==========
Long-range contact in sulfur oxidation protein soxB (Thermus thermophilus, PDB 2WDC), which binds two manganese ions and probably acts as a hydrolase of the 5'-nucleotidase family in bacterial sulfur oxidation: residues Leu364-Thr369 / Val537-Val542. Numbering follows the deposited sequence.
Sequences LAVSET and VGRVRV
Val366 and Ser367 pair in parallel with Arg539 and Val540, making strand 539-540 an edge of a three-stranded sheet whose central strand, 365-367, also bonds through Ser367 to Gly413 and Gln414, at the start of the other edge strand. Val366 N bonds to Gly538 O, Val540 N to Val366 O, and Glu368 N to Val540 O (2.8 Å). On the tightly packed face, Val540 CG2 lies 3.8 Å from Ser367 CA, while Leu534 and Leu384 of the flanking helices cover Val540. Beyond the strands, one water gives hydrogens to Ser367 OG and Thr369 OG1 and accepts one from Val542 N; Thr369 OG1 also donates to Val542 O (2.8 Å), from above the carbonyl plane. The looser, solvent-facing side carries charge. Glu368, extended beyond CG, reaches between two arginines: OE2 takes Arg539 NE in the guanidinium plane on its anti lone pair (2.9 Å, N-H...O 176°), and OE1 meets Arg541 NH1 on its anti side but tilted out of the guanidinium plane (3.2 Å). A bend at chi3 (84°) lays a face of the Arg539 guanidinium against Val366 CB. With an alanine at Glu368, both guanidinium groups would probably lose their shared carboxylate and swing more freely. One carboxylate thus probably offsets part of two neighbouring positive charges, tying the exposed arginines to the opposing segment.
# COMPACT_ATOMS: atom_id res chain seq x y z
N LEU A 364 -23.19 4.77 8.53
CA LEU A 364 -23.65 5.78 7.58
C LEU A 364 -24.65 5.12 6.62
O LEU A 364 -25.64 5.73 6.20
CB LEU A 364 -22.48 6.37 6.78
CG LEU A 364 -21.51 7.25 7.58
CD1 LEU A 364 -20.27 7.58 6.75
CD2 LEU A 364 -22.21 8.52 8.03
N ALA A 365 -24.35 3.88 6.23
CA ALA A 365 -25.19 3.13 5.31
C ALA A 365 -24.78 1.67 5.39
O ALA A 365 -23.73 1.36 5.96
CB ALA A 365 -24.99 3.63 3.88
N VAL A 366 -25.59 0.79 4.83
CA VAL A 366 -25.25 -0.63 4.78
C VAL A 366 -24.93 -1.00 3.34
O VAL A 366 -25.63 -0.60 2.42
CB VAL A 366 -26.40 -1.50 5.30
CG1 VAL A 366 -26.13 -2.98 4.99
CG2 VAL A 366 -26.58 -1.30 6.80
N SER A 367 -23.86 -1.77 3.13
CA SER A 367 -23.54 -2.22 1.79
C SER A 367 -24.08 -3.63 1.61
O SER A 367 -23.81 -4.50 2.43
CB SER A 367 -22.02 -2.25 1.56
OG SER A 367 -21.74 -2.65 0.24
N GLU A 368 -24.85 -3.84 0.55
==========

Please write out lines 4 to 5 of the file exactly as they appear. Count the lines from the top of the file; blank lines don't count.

# COMPACT_ATOMS: atom_id res chain seq x y z
N LEU A 364 -23.19 4.77 8.53